The first article of this series discussed page views per session as a kind of early warning system key performance indicator (KPI) for your website. The second discussed the time on site KPI as another warning flag. Both of these articles discuss specific measurements that can be used to forecast site problems. There are lots of KPIs you can set up to warn you of impending doom, or to better show your successes; but to go through each one would take me ‘til the end of next year. So to wrap up this series, this article will discuss the general metrics you should be looking at as an “e-business” and, more importantly, why you should be looking at them.
The term “e-business” was coined by Ogilvy and Mather for IBM in November of 1997 and has stuck around ever since. Great advertising! Of course it came from “e-commerce,” which was a general term, but I can still remember the IBM jingle and the ads showing IBM’s vision of networked computing. There was nothing wrong with the IBM idea or their adverts. However, one problem with this ‘e’ part is that for some reason people decided that the Internet was not like other marketing mediums.
Everything became “e-” or “i-” something; it became associated with the brave new world of fast-moving, Venture Capitalist-led consortiums buying and selling companies based on their business plans and little else. No one measured success by ordinary standards anymore, you didn’t need to pay rents, have credit history, loyal customers, or reliable revenue, just a great idea and guts.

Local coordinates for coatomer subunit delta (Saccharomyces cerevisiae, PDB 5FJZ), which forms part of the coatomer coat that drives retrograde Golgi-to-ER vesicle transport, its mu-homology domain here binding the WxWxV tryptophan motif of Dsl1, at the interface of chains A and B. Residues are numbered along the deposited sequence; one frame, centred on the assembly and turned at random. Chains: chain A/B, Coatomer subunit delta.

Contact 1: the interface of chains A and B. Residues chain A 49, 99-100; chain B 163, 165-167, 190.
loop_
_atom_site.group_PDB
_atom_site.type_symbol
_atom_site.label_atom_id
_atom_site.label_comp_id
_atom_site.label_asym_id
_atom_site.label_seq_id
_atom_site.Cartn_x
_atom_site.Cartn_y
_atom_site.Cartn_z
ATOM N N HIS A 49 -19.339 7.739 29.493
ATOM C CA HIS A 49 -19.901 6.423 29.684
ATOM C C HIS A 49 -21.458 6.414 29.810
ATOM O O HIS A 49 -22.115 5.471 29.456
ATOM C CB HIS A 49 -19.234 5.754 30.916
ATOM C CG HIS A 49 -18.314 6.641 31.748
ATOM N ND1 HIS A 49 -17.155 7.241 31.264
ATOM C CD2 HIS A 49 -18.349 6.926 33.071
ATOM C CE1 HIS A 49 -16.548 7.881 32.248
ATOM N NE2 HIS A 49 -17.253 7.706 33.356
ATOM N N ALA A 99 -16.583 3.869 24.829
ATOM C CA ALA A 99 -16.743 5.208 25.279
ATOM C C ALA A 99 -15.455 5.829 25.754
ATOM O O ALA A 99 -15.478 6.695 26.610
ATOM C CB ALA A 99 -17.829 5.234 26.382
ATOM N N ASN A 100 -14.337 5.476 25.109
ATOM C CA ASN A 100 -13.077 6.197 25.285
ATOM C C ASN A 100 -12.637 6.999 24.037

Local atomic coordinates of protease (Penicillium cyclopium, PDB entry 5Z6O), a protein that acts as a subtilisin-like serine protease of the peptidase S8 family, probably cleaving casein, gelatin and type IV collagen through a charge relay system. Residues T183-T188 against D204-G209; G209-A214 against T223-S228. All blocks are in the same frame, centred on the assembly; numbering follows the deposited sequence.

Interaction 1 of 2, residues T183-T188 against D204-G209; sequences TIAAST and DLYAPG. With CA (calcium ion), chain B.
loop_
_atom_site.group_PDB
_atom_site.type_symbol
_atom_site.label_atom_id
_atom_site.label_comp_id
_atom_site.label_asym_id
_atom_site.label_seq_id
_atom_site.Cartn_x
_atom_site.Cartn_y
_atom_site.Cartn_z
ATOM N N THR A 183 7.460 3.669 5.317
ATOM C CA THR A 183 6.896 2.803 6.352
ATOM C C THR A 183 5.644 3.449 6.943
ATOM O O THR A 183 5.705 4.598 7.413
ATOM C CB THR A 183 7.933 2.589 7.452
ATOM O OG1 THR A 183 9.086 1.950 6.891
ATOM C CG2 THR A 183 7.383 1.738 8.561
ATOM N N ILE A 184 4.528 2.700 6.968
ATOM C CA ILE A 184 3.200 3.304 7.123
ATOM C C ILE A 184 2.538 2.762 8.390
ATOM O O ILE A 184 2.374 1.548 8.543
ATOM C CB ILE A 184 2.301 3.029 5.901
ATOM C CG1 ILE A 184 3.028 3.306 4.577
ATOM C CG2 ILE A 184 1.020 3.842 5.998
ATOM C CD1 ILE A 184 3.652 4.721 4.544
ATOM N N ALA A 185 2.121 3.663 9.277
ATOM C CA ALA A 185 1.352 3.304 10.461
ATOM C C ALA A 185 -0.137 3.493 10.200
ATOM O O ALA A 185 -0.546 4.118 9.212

Great ideas aren’t measurable and neither are guts
We all know what happened next. The normally cautious VCs realized they had made some really stupid moves and pulled their money out before they went bankrupt. This starved the companies that they actually helped to mismanage and put a lot of otherwise talented individuals on the dole (sent them down the river, took away their jobs, you get the picture).
So why did ordinarily savvy business men and women jump on this particular bandwagon? And why did IBM, Dell and other notable brick-and-mortar businesses survive the dot bomb when so many others failed?
Survival was down to e-business as usual
IBM, Dell and the likes simply developed their businesses by doing what they already knew worked and applied what new business intelligence they could glean from the Internet to help them with their existing strategies. In other words, they used new information from Web analytics in combination with real business metrics to develop online business plans. There wasn’t anything particularly clever about it, it was common sense and all the metrics had one thing in common: they were controllable.
Web business metrics you can control
There are hundreds of reports you can get from Web analytic systems, and if you know what you’re doing they can really help you. Things like bounce rates, entry and exit pages, scenario analysis, first time versus repeat buyers, etc., are all extremely important to measure and build upon. They are individual KPIs I mentioned at the beginning of this article.